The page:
The safety gap
Canadian mining companies have projects around the world, and we are respected globally for our technology and expertise. The experience of working in other countries and cultures is a highlight of my career, and I would encourage anyone to work overseas if the opportunity arises.
Be careful, though. The emphasis we in Canada put on personal safety is not nearly as strong in many developing countries. This is immediately evident on the road. I found that driving habits, especially in some of these areas were extremely risky. I can vividly recall one near miss leaving an airport in northern Peru. Our driver pulled out immediately into the path of an oncoming dump truck. I can still see the look of horror on the face of the dump truck driver, whose truck, fortunately, had good brakes (which is not always a certainty!). Another important factor is that many mining projects are very remote and should a car accident occur, emergency medical assistance may be many hours away.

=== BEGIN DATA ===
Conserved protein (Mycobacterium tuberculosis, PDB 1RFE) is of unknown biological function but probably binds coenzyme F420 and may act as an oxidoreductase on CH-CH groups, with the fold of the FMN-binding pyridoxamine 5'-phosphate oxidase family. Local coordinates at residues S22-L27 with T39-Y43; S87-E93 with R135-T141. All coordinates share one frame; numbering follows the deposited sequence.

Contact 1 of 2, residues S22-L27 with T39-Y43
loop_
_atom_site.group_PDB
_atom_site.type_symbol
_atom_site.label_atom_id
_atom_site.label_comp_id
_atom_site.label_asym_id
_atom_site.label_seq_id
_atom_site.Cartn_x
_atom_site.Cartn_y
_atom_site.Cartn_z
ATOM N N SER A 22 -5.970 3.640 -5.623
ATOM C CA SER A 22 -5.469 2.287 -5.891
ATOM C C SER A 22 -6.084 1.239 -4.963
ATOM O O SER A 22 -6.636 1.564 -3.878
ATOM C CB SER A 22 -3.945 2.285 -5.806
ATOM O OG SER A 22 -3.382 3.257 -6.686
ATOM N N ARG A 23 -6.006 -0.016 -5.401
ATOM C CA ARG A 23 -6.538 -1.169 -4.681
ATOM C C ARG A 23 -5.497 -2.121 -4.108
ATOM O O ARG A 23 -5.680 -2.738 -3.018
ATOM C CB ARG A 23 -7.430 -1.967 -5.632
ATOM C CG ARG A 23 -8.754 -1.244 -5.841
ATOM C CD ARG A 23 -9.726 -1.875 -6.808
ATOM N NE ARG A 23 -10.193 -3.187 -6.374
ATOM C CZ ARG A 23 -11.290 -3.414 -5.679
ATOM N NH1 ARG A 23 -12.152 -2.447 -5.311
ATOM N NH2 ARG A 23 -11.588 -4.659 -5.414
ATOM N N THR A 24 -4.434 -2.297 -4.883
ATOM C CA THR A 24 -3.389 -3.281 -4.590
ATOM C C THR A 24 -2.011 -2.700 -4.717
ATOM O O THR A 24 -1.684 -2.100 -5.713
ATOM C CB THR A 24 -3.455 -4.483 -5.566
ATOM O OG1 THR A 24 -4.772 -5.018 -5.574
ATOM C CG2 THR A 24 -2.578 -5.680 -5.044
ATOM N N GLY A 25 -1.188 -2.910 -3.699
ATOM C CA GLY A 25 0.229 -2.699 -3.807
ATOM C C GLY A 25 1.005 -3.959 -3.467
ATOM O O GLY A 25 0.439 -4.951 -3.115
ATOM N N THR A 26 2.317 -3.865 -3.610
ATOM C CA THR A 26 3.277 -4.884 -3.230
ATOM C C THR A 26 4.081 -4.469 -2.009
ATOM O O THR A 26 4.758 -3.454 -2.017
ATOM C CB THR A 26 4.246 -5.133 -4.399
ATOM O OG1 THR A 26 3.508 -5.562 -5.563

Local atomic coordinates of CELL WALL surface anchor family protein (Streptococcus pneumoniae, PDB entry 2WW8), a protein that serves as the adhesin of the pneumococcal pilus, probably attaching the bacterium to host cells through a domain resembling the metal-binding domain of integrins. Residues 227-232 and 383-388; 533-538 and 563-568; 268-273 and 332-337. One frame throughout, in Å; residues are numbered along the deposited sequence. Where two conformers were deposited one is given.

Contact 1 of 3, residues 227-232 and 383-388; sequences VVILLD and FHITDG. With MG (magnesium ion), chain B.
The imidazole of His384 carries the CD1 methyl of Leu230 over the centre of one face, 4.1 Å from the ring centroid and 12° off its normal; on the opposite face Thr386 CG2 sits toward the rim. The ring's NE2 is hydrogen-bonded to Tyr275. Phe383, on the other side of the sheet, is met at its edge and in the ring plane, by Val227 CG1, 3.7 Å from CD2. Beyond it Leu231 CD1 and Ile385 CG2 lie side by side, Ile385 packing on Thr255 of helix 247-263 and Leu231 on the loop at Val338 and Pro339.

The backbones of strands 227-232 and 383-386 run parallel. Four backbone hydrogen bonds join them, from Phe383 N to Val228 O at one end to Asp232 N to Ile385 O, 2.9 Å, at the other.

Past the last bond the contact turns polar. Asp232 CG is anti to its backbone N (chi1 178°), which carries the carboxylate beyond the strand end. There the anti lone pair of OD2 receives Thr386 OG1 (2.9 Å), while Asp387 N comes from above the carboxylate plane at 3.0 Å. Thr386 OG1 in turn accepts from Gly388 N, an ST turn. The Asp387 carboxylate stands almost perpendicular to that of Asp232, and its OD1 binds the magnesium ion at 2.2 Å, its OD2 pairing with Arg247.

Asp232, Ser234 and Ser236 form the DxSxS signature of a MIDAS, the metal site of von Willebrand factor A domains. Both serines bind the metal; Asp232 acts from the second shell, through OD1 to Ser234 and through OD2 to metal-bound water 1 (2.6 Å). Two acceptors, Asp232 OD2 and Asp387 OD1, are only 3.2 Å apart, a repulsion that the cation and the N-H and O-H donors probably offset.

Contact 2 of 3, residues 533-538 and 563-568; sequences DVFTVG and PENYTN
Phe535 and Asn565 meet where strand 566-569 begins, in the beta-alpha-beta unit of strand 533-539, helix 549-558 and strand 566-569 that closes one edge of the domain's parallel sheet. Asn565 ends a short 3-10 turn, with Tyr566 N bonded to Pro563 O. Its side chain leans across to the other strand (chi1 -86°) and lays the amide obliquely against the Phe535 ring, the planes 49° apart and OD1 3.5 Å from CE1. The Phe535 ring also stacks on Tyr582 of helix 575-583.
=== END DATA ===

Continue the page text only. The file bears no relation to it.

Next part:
Furthermore, longer-term medical care and social support may not be readily available – if available at all. The enduring impact of serious injury can be devastating regardless of where it happens, but the impact is often magnified in developing countries due to the lack of post-injury support and/or alternative employment opportunities should the victim not be able to resume his or her previous role. And yet, despite this, in many of these places the tolerance for risk is enormous. This means attitudes towards workplace safety can be similarly lax – despite the intensive efforts by management to impart a culture of safety.
Canadian mining companies work very hard to instill a safety culture wherever they operate and our industry’s record on safety is exceptional. In my view, it is the most important tool in the best practices tool kit that we can bring to our foreign assignments.